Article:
Azurian is the language spoken across the wide, fertile plains of Uriania north of the Byntian mountains. Speakers of Azurian also are found intermingled with the English speakers of Byntland and the Urianian speakers in the northeast. Almost half of the country’s population speaks Azurian.
The earliest documents are runic inscriptions, which are mainly of two kinds: monumental inscriptions on stones, and wooden runic tablets and other inscriptions on wooden artifacts. Runic stones are found on the eastern islands and along the eastern and southern coasts. They are especially numerous in the vicinity of Lundeby. The wooden inscriptions are scattered wherever settlements existed. None of them exhibit any particular characteristic distinguishing the language from the one used on the mainland, and at this stage, the Old Azurian stage, the language can be considered identical to Old Norse.
The earliest known Azurian writings in Latin letters are legal documents from the 12th century. Changes are beginning to set in here, but interpreting them is complicated, as the scribes were normally using mainland standards, and the Azurian forms can only be discerned from the mistakes they make. The next few centuries yield some letters written in nearly pure Azurian, but from the 16th century, almost all written material is in Danish. The Azurian that we find in writings from this period is called Middle Azurian.
A written standard
The first attempts towards a standard Azurian orthography was made in the 18th century, when scholars wrote down peasant songs and published them for the amusement of the city educated classes. By then, the language divide between these classes and the lower ones, peasantry and city folk alike, had grown sharp, as the former had been educated in Danish and used this language to communicate with each other. In the early 19th century, dictionaries were published along with more folk tales and songs. Differences between dialects began to be studied.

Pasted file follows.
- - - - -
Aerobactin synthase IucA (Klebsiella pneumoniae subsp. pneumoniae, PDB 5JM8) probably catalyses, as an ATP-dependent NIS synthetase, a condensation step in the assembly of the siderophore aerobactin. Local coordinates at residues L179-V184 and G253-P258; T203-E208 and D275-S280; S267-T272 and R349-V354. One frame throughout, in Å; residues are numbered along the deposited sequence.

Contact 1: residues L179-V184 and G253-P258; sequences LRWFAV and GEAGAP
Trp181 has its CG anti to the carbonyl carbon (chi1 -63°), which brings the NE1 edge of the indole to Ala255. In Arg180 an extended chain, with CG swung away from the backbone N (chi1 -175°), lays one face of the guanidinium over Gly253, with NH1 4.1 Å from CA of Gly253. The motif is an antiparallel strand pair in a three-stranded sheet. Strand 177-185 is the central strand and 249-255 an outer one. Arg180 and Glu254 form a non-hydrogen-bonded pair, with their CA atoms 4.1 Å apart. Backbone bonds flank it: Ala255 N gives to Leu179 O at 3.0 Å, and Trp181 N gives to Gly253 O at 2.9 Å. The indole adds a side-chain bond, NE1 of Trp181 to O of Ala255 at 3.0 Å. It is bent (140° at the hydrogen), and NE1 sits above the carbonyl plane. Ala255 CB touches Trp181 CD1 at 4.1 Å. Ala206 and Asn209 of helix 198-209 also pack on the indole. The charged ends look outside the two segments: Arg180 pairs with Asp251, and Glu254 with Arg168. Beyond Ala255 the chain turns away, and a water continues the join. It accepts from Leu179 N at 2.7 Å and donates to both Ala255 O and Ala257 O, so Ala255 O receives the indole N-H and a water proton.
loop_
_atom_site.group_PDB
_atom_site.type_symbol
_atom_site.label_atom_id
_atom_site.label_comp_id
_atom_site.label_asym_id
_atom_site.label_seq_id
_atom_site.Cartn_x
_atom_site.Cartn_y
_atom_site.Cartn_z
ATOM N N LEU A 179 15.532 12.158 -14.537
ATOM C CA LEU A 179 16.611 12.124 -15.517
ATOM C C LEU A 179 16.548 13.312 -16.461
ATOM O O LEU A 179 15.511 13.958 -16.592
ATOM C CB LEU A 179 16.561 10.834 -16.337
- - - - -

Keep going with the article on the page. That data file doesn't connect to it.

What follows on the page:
The education act of 1854
The rise of Azurian nationalism lead to thoughts of standardising and institutionalising the language. A grammar was published in 1846, and one of the main themes of the 1849 rebellion was to have it taught in schools. In 1854, the newly formed National Council voted in its favour. Institutionalising this wasn’t so easy, however. The conservative side of the educated classes found the rustique flavour of the script short of taste, and clung to their Danish. As a compromise, linguists proposed reforms to create a version of Danish more aligned with the local language. These ideas were met with vehement resistance, though.
The teaching of Azurian was adopted into the curriculum in the University of Christiansborg in 1854, though, and in 1859, the academy of Finstad followed suit. In 1860, a new and improved addition of the grammar was published, and many individual schools began to use it. This slowly grew until the Grand Assembly in 1886 decided to make it compulsory. The 1891 edition of the grammar was published in such numbers that it could be distributed to all the schools in the province, including the ones where most pupils were speaking Urianian.
Standard Azurian today is nearest to the language spoken by common people in eastern cities such as Lundeby and Finstad. The language of this region has an impoverished morphology compared to the west, but as it was much closer to the Danish or Danoid language of the upper classes, it constituted an acceptable compromise, and was tolerated. Still, Danish was taught in schools as a standard until 1954, after which it has been voluntary.
Azurian dialects are as varied as in most countries, and perhaps more. Among the morphological variations we could mention for example that in the eastern dialects, on which the standard language is based, the dative is preserved only in the definite form and is otherwise extinct, while in the northwest we have locative and ablative forms as well in addition to the full morphology of the traditional four cases, no doubt due to a substrate or areal influence from Urianian.
The article that you can read if you click above gives an extended account of the phonology of Azurian with some details of its changes since the Old Norse stage. As you can see, the language has various characteristics distinguishing it from the mainland Scandinavian languages, mainly diphthongisation and the lack of tonality, but particularly the eastern dialects will be easily recognisable to Scandinavians.